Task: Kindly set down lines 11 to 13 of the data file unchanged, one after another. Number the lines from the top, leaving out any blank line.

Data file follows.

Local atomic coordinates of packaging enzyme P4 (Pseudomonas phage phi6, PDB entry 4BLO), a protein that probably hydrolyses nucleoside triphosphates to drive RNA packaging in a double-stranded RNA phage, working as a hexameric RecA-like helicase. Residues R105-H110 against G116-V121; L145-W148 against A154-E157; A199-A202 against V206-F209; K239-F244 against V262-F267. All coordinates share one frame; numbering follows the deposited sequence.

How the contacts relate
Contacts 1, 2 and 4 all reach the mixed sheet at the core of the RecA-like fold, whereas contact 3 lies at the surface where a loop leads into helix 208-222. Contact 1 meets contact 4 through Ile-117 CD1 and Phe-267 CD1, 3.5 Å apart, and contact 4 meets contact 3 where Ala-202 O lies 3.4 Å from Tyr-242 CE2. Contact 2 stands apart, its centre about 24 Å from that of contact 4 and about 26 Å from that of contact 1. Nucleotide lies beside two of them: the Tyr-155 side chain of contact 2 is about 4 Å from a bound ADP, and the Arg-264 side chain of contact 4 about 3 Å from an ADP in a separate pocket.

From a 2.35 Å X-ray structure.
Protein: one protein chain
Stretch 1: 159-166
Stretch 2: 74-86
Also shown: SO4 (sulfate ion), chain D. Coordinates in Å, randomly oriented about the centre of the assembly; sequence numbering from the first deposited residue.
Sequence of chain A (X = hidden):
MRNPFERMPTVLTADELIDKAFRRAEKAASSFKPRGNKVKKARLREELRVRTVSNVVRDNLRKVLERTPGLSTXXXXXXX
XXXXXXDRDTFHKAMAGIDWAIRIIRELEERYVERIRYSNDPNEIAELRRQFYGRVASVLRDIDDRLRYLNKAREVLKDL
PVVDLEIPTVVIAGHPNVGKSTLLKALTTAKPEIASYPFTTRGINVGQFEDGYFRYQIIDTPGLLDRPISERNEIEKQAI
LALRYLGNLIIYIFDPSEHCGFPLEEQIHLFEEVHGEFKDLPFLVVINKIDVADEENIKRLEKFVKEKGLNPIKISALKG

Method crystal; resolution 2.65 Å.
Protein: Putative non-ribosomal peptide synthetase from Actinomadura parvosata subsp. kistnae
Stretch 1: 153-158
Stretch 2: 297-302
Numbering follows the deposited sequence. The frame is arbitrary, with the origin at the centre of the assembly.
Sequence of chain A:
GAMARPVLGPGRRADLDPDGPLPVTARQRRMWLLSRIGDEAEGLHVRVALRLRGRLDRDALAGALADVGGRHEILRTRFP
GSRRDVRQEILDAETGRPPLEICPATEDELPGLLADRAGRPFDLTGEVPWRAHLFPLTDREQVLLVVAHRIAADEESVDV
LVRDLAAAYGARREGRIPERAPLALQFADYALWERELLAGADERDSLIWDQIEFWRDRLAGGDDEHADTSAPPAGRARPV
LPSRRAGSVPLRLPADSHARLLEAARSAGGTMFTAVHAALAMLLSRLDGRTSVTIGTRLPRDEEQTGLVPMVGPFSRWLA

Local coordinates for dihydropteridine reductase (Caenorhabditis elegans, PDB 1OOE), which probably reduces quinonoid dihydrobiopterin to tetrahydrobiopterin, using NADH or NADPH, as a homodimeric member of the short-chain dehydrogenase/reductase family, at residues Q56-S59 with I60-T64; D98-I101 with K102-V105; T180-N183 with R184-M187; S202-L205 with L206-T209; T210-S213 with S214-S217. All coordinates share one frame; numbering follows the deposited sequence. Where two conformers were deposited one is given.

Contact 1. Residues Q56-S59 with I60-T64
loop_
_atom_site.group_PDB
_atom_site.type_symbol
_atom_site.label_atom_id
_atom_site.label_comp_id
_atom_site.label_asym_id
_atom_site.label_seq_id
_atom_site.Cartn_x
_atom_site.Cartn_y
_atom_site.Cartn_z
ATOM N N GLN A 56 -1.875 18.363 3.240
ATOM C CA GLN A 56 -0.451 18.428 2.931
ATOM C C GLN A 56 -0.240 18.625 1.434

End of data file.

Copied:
XXXXXXDRDTFHKAMAGIDWAIRIIRELEERYVERIRYSNDPNEIAELRRQFYGRVASVLRDIDDRLRYLNKAREVLKDL
PVVDLEIPTVVIAGHPNVGKSTLLKALTTAKPEIASYPFTTRGINVGQFEDGYFRYQIIDTPGLLDRPISERNEIEKQAI
LALRYLGNLIIYIFDPSEHCGFPLEEQIHLFEEVHGEFKDLPFLVVINKIDVADEENIKRLEKFVKEKGLNPIKISALKG